This Sweet Photo Of The Female Researcher Creating The First Black Hole Image Is Going Viral

Katie Bouman just made history. This week, the 29-year-old Lafayette, Indiana, native created a global stir when her work in the field of computer science helped create the world’s first-ever image of a black hole. Until now, astrophysicists could only speculate on what a black hole might look like, but thanks in part to Bouman, we now have a computer-generated image of the mass which is otherwise unseeable to the human eye.

Even more amazingly, Bouman has only been working in the field of astronomy and black holes for just six years. Her background is in computer science and electrical engineering. Bauman earned her Ph.D. in computer vision at MIT.

“I hardly knew what a black hole was, but I remember thinking at the end of the meeting that I really wanted to work on this project [Event Horizon Telescope],” Dr. Bouman told PBS, recounting the first time she met with the team’s project directors in 2013. “They were interested in getting someone to start working on imaging, because at the time they were still trying to get the instrument together.”

Black holes are impossible to photograph with traditional instruments; you would need a telescope the size of planet Earth itself in order to photograph a black hole. Instead, Bouman and the Event Horizon Telescope team used data from eight telescopes across the world in order to capture the light β€” which must travel 55 million light years to reach Earth β€” emanating from the black hole.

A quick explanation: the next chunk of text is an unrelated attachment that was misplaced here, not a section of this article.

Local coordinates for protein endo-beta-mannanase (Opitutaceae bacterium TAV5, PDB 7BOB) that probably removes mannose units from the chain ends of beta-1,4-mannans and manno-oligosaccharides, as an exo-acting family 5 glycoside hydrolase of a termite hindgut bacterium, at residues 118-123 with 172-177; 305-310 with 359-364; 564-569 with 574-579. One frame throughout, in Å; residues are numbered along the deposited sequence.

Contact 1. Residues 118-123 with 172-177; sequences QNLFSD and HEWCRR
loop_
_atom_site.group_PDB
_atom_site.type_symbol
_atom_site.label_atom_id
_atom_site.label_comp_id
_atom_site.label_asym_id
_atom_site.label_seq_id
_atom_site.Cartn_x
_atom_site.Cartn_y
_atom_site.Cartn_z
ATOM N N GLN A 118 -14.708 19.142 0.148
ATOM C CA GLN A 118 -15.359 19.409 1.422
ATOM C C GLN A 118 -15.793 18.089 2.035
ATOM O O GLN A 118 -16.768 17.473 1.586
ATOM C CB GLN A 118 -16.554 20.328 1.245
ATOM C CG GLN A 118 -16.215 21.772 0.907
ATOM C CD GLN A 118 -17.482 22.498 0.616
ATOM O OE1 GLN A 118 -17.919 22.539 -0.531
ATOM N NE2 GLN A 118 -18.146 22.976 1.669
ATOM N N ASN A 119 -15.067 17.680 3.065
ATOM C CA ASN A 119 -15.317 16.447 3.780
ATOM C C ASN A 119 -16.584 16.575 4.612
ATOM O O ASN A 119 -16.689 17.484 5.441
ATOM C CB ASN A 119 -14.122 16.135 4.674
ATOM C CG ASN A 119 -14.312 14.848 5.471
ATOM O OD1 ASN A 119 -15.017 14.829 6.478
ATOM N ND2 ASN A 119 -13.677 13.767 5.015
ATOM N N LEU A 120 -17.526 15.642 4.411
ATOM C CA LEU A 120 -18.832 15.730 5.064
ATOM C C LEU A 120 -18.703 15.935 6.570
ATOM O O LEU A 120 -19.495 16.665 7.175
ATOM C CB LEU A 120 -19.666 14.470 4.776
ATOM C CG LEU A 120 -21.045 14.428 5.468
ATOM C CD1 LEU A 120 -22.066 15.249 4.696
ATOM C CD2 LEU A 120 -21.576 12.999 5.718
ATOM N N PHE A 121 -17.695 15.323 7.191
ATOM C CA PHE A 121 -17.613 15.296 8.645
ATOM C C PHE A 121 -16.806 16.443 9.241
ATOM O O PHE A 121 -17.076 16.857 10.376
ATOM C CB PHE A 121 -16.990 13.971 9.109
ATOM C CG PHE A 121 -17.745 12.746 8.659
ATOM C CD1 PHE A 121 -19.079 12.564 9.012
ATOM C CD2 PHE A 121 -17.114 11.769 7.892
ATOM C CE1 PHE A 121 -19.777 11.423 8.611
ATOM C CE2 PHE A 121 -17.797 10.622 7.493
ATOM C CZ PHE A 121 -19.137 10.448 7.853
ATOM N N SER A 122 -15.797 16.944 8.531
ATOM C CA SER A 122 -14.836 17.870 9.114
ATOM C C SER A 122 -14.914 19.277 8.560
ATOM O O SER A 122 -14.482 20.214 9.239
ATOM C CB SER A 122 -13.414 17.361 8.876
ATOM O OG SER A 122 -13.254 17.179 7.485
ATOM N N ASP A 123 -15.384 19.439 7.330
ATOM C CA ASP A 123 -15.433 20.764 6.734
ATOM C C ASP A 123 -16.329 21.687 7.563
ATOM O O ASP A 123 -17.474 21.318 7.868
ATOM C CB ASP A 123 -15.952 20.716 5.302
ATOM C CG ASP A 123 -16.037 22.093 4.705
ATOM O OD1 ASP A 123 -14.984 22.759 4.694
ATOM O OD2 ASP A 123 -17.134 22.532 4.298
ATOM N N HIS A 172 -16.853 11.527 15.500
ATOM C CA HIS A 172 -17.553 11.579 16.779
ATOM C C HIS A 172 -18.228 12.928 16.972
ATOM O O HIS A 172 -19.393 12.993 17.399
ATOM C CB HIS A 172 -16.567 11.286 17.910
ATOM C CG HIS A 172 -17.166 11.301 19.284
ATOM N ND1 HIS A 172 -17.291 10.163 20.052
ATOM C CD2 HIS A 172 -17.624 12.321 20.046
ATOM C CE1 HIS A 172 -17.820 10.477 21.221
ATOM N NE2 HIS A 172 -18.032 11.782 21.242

The computer scientist shared a photograph of herself in the laboratory just after the black hole image was created. The photo shows her clasping her hands to her face in shocked glee as the image on the computer screen glows behind her:

It was not long before the photograph gained viral steam, thanks in part to other women who noted the incredible importance of this image and the message behind it for young girls everywhere.

The image of Bouman has become just as well-known as the black hole image she helped to create. Millions of women and girls have been inspired by the photograph of the young scientist achieving this massive discovery, including famous political leaders such as Rep. Alexandria Ocasio-Cortez, who tweeted:

As for what is next for the young scientist, Bouman will continue to lead and inspire future generations of women and world-changers. She will soon become an assistant professor at the California Institute of Technology.

However, she remains humbleΒ and insists that the image of the black hole was not created by herself alone.

“No one algorithm or person made this image. It required the amazing talent of a team of scientists from around the globe,” she wrote on Facebook.